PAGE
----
Buying a Car in Alabama

Buying a new or used car in Alabama? The state has in place specific rules relating to the purchase of automobiles. Learn about some of those rules here.

1. Title Information

Alabama requires a title for any car less than 36 years old. How you acquire the title depends on how you buy the car. If you buy from a dealer, they handle getting the title. If you’re financing the car, however, you won’t get the actual title until you pay off the loan.

If you buy from a private seller, make sure that both you and the seller sign the existing title. You should also get a Bill of Sale for the vehicle, and that bill needs to be notarized. Once you have both papers, go to your local title-and-tag office to get the new title. Since 2006, Alabama has a Web-based title system that can generate a title very quickly. For more answers, check out the Electronic Title Application Processing System or the Alabama Title FAQ.  

2. Insurance Information

Alabama requires you to have liability insurance for any car that you buy, with a standard of $25,000 for an individual, $25,000 for property and $50,000 for all injuries in an accident. Or, if you prefer, you can instead get a liability bond or give a cash deposit to the State Treasurer — in either case, the required amount is $50,000.

The state allows you 20 days to get insurance for your new car. In the meantime, you need to have the Bill of Sale and the insurance card for your previous car in your vehicle. When you get the insurance for the new car, you need proof (an insurance card, the policy itself or a premium payment stub) at all times. Alabama has an electronic system where police can check your insurance whenever they pull you over, so make sure you follow regulations. For more details, check out this Liability Insurance Manual.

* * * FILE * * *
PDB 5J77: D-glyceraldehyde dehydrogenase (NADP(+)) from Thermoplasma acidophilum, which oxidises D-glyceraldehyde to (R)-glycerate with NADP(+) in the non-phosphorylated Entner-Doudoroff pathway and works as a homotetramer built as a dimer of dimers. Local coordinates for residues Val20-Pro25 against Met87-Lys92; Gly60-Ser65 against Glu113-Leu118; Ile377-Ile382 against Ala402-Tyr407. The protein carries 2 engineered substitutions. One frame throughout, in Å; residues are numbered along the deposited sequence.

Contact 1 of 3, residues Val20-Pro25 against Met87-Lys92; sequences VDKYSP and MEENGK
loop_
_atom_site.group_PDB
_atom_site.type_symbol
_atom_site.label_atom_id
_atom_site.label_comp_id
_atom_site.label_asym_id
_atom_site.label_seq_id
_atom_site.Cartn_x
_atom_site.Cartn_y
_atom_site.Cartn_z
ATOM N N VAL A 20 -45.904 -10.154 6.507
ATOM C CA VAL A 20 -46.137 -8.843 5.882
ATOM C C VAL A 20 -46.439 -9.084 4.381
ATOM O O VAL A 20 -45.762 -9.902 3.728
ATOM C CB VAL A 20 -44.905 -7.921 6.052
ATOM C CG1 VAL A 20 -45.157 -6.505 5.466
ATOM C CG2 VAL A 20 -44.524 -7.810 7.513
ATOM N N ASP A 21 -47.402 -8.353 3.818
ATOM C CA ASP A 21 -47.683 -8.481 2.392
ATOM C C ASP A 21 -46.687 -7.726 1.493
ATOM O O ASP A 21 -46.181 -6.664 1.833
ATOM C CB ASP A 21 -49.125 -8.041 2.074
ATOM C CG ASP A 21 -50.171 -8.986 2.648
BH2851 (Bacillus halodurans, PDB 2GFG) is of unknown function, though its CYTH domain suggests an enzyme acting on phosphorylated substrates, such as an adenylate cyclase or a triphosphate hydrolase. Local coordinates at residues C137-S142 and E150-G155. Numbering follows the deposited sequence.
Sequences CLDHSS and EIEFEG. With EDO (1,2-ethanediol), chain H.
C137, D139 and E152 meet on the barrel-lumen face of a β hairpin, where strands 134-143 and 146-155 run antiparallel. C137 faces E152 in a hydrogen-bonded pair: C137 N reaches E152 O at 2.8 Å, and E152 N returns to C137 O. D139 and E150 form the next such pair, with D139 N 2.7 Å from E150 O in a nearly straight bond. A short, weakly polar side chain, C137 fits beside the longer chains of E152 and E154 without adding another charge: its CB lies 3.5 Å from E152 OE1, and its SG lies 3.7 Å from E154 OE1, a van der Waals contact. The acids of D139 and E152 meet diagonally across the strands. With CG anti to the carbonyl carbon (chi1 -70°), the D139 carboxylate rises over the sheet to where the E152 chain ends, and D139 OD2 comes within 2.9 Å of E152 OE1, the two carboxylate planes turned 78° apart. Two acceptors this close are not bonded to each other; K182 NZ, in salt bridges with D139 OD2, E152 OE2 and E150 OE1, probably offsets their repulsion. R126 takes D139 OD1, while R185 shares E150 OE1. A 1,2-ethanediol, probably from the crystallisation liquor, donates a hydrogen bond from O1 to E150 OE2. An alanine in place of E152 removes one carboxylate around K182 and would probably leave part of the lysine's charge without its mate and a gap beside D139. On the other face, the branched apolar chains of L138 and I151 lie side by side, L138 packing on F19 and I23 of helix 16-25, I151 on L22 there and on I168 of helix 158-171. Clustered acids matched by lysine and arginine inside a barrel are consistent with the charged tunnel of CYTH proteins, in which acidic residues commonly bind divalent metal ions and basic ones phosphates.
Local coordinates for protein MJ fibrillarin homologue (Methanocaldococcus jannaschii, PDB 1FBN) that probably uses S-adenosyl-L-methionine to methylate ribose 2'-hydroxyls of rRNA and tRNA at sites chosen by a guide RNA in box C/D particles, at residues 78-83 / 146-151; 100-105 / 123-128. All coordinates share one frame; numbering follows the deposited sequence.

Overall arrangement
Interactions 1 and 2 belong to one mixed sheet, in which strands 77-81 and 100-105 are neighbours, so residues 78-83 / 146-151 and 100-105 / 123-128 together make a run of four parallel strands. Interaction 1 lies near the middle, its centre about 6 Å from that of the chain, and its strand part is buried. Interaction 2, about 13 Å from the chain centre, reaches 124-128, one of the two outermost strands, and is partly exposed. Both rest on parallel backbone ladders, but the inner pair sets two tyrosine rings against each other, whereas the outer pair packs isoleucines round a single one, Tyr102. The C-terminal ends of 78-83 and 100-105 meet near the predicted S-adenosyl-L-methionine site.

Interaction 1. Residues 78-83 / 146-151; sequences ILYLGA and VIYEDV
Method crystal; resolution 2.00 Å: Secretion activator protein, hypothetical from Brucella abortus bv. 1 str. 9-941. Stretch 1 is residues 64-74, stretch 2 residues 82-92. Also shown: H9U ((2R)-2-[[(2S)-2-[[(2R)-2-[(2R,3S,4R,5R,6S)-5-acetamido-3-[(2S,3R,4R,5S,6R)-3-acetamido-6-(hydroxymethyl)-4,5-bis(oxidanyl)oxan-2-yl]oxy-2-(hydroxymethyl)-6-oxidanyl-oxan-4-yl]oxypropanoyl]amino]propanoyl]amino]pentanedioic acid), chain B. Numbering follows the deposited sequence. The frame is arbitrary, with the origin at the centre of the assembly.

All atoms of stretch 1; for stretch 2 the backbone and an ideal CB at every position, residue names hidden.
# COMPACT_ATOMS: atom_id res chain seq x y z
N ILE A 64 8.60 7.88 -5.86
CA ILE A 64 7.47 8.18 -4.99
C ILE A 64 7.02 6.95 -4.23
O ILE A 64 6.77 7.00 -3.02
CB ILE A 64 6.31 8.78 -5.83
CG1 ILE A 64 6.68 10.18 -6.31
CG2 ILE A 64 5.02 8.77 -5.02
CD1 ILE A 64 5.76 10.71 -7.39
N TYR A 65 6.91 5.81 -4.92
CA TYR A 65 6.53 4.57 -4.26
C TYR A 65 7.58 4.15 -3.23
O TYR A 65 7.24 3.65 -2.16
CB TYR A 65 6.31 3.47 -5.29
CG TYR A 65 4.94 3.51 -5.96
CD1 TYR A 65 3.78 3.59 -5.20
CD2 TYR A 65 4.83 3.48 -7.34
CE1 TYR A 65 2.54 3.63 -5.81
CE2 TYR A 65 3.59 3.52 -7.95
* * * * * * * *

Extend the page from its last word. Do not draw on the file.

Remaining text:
3. Emission Information

Alabama does not currently have any statewide emission standards.

4. Lemon Law Information

Alabama’s Lemon Law only covers new cars (used cars are considered to be bought “as-is”). The law covers a car for 24 months or 24,000 miles, whichever comes first. In order for a car to fall under the law in this state, any problem with the vehicle must have begun before the timeframe or mileage limit. If a problem continues beyond that limit, the car is still covered as long as the first occurrence was within the required mileage or timeframe.

In order to be considered a lemon in Alabama, the car must either have been brought to a dealer for the same problem at least three times or have been unable to be driven for 30 days within a given year because of the problem. Once you decide the car is a lemon, you must send a registered letter to the dealer and give them one final chance to repair the car. If that fails, you can then file under the law and the dealer will be required to either replace the car or refund your money. Recognize that some warranties and other fees are not refundable.

5. Special Information

If you have any further questions, you should either check out the websites for the Alabama Department of Revenue or the Alabama Department of Safety.